I know an engineer who never bothered to memorize Ohm’s law. She says that when she needs it, she can always derive it from Maxwell’s equations. On the other hand, despite the fact that I aced my “fields” course as an undergraduate all those years ago, I can barely recognize Maxwell’s equations when I see them on a t-shirt.
That arises from my long-ago decision to pursue a career writing about engineering, rather than actually doing it. My undergraduate experience left me with the impression that practicing engineers spent all day, every day, solving differential equations. Of course, not even my friend who never memorized Ohm’s law—well, that’s what she said over pizzas one time—does that.
But who could blame a guy for forming that opinion after four years of engineering school? As a result, it has been a long time since I have had any real contact with the original Fab Four: Gauss, Ampere, Faraday, and Maxwell (not forgetting Heaviside and Gibbs, but including them would spoil the Fab Four reference). That changed recently.
One of the perks of being an Electronic Design editor is that we get lots of books that publishers would like us to review. The last time I went through the stack, A Student’s Guide to Maxwell’s Equations (ISBN: 978-0-521-70147-1) by Daniel Fleisch caught my eye. Published by Cambridge University Press, it goes for $28.99 in paperback.
I confess that the first thing that appealed to me about the book is that it isn’t very thick—130 pages. That seemed reviewable. The next thing was that it might be possible to reacquaint myself with the subject matter without an enormous time investment, so I settled down in the nearest chair and started to skim. Then I slowed down and started to read.
Professor Fleisch is a great scientific communicator. His students at Wittenberg University in Ohio agree. According to a post at ratemyprofessors.com, “The only thing hotter than brains is a great sense of humor. Dan’s got both. Easily the best and most dedicated prof I’ve ever met: could be 1/10 as good and still be outstanding.”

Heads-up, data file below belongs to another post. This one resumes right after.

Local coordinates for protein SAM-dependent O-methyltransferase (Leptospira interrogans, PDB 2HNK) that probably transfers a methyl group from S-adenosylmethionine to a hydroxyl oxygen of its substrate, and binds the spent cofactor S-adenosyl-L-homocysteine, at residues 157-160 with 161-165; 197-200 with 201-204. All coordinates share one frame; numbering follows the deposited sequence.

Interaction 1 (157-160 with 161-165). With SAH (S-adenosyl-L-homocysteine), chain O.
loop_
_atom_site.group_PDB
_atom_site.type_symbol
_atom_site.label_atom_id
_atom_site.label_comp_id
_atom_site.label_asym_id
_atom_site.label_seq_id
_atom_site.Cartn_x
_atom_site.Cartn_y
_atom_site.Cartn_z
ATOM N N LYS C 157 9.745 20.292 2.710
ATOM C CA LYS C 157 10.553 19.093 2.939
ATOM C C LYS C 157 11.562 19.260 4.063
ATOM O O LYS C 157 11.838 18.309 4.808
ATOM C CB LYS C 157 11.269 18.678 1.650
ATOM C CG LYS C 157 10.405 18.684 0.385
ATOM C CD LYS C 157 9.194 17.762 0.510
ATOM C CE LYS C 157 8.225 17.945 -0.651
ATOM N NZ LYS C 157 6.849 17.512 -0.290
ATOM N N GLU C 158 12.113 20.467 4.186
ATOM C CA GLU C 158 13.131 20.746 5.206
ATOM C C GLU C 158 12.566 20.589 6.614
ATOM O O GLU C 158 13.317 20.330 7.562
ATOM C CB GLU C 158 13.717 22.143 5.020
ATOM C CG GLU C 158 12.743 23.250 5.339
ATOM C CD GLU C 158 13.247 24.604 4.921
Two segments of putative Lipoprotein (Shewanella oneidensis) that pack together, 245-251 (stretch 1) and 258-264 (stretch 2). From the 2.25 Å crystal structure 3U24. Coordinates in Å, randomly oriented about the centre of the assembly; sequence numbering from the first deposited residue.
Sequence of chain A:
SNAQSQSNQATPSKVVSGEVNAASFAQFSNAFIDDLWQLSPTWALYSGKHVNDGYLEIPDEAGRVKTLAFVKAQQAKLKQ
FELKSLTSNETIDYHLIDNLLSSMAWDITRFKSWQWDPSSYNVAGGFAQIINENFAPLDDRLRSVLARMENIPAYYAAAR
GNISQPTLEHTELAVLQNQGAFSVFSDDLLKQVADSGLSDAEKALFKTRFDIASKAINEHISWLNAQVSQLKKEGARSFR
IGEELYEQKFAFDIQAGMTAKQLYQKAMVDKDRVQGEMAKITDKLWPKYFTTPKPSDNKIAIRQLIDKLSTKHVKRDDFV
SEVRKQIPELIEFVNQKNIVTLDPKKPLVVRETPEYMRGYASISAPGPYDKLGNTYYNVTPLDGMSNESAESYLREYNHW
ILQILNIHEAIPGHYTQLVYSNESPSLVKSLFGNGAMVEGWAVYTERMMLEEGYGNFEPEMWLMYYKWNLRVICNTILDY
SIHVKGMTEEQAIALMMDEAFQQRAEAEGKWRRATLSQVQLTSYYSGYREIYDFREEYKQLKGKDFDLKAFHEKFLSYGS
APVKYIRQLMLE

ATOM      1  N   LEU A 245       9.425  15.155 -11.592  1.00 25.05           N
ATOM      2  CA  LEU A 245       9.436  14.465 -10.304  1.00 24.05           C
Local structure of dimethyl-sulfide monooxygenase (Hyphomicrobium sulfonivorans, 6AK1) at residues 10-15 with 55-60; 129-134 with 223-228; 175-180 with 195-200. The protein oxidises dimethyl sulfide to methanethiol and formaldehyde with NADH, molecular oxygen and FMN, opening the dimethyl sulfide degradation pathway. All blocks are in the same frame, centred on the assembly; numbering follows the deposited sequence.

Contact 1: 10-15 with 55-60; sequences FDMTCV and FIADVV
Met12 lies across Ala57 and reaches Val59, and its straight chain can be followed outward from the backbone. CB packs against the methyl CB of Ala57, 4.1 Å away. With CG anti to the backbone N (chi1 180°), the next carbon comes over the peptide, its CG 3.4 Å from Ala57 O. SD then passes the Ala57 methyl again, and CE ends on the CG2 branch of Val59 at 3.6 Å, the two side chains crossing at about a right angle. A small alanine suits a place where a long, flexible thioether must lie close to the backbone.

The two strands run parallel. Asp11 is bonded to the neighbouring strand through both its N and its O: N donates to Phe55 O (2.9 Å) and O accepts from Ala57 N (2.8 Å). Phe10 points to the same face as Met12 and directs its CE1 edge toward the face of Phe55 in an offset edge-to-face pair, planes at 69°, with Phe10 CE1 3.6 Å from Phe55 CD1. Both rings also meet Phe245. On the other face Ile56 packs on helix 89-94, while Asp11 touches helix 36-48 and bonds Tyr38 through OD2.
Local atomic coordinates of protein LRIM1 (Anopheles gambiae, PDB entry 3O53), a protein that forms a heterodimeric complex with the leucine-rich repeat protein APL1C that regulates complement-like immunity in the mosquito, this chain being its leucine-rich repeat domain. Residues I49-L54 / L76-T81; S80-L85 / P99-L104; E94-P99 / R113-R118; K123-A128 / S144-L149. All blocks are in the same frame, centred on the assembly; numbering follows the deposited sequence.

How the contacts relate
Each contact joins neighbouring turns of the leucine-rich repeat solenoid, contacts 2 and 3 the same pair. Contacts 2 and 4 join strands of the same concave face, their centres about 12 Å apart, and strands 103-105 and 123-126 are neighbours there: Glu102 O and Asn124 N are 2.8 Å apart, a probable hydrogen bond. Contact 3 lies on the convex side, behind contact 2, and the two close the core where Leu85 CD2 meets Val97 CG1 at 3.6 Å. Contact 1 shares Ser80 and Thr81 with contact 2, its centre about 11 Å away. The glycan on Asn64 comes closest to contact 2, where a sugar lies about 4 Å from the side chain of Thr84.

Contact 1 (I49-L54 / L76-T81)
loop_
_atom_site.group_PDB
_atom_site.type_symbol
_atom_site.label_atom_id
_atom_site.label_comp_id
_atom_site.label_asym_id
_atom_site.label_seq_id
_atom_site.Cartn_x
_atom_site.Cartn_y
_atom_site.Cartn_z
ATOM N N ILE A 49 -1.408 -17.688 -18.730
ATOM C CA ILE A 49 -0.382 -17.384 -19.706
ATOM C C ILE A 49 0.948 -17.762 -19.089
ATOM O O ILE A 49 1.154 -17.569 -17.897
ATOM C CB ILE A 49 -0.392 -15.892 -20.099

When I say “great scientific communicator,” here’s what I mean. Fleisch needs to explain four important equations to people who are nominally upper-division undergraduate engineering students, but he can’t count on them all having the same level of competence with the math concepts involved. He can’t simply decide, “Well, I’ll just spell everything out in monosyllables,” because then he’ll lose the attention of the best and brightest in his audience. But he doesn’t want to heartlessly wash out the students at the lower end of the curve, either.
One way to handle this dilemma is to provide the reader with cues in the writing that say “you can skip over the next few paragraphs if you think you already understand this concept,” where “this concept” might be as basic as the unit normal vector or as subtle as curl.
Still, Fleisch really doesn’t want to encourage readers to skip this material, because he expects that for some of them, their understanding is not as comprehensive as they think it is. So, he wants to make it attractive for the more savvy readers to just continue skimming the text at some level, if only for the sake of continuity. I believe that he carries this off brilliantly. I read everything, down to the explanation of the unit normal vector, and never felt patronized.
One thing more about Fleisch’s style—I don’t think it’s possible to lay out explanations of Maxwell’s equations in some purely linear fashion. The exegesis has to be somewhat recursive as it moves down through multiple levels of subtlety. I find that he also carries this off very well.
Is this book Maxwell’s Equations for Dummies? No. That headline was too appealing to pass up. But in my experience, the “Dummies” books are padded with secondary and tertiary trivia, and they generally aren’t as helpful as I’d have wished. A Student’s Guide to Maxwell’s Equations is far superior, though I confess that even after reading it, I still can’t use Maxwell’s equations to derive Ohm’s law.